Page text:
Increasing the speed of the raster is a great improvement however for panning and especially focusing it is too still too slow. For the same reasons Amray built an option into the analog scan generator to just scan over a small region of the frame allowing higher speed for focusing. I decided to build the same feature into the SEM_control program. I added a region (on the right side of the screenshot) that will grab the current frame and display a 128x128 pixel box that can be moved around within the frame to aid in focusing on the sample. SEM_control 1v18 screenshot

Phantom valve opening and closing

There has been some strange behavior in the operation of the vacuum valves when the vacuum system is set to automatic operation. In automatic mode the valves are controlled by comparators attached to the thermocouple (TC) vacuum gauges. These comparators tell a logic board when there is good vacuum or bad vacuum in any part of the microscope and allow for hysteresis between the two levels. I had noticed the vacuum meter twitching and had some problems with the high vacuum (HV) valve opening too soon but I knew there was a problem when the HV valve started opening and closing while the microscope was idle in high vacuum mode.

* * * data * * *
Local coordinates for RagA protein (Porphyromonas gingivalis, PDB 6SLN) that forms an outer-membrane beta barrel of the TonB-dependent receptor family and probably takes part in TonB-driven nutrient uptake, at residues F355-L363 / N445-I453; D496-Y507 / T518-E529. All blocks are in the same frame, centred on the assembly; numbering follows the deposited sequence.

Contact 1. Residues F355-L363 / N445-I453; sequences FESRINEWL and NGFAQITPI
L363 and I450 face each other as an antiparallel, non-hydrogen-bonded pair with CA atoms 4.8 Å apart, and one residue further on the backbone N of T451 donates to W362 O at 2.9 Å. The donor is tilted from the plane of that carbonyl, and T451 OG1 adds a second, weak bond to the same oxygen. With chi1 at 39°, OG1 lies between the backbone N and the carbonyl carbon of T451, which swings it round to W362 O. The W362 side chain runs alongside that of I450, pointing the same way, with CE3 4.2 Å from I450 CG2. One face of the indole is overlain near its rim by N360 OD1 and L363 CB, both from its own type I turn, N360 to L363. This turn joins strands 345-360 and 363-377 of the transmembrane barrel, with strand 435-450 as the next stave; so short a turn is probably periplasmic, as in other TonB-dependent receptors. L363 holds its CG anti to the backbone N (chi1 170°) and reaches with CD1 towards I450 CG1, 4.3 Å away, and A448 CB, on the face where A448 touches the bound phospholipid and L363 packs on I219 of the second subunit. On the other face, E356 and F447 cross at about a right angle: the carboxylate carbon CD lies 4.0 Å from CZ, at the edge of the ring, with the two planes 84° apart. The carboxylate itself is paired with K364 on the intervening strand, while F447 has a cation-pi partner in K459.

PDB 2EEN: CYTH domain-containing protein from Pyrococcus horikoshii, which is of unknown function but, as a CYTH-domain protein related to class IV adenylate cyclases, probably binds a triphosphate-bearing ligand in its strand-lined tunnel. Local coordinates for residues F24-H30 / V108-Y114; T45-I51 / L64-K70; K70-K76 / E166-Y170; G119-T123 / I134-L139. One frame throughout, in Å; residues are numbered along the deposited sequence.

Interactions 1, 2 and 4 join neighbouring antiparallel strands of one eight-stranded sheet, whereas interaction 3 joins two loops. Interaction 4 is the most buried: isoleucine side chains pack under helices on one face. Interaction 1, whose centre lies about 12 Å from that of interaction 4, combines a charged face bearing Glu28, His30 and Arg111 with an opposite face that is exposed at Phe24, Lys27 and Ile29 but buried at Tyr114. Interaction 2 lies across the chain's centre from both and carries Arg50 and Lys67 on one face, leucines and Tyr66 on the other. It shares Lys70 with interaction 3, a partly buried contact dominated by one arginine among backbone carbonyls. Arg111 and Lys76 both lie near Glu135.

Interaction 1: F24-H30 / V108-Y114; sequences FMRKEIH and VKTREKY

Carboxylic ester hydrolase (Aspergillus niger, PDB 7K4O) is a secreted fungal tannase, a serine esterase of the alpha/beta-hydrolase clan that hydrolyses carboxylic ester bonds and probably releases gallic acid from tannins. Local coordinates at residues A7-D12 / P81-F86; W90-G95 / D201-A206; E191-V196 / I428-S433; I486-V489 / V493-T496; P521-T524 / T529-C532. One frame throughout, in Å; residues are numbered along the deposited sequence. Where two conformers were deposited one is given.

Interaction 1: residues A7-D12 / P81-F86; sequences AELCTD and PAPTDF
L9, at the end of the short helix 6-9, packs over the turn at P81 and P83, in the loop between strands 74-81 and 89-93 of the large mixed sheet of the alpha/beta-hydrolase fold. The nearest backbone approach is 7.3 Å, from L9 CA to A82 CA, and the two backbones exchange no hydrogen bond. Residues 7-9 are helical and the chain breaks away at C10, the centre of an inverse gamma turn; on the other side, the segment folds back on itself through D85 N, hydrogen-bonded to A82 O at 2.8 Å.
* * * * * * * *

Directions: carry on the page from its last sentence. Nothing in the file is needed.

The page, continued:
The vacuum control board contains the vacuum valve logic chips as well as the heater circuits for the TC vacuum sensors. On four daughter cards are the amplifiers for the output of the sensors as well as the individual comparators that indicate whether the vacuum is ‘good’ or ‘bad’. Because I noticed some jitter at the vacuum meter on the front panel I decided to start at these daughter boards and work backwards. I looked at the supply voltages going to the daughter boards. All of the supplies looked good except the +15v supply line. After turning on the power it would start at +15v then jitter and drop to about +13v. I removed all of the daughter boards but the jitter continued. It was noticed that there had been some solder rework done on other components of this board. The solder joints on the +15v zener had not been reworked and looked to be poor joints. These were resoldered and the board was retested. This seems to have fixed the problem with the vacuum logic. The +15v supply is stable as is the vacuum meter and no more phantom opening and closing of valves while I attempt to operate the microscope.

First light for SEM_control program

stage gear Today for the first time the microscope was turned over to the control of the SEM_control software in place of the original analog scan generators and CRT screens. The result is a pretty good first step, the raster scan is clearly working with the signal recording and I was able to capture this image of a small gear on the sample stage at 50X magnification. I still have a long laundry list of improvements I would like to make to the program to improve the speed and useability of the program.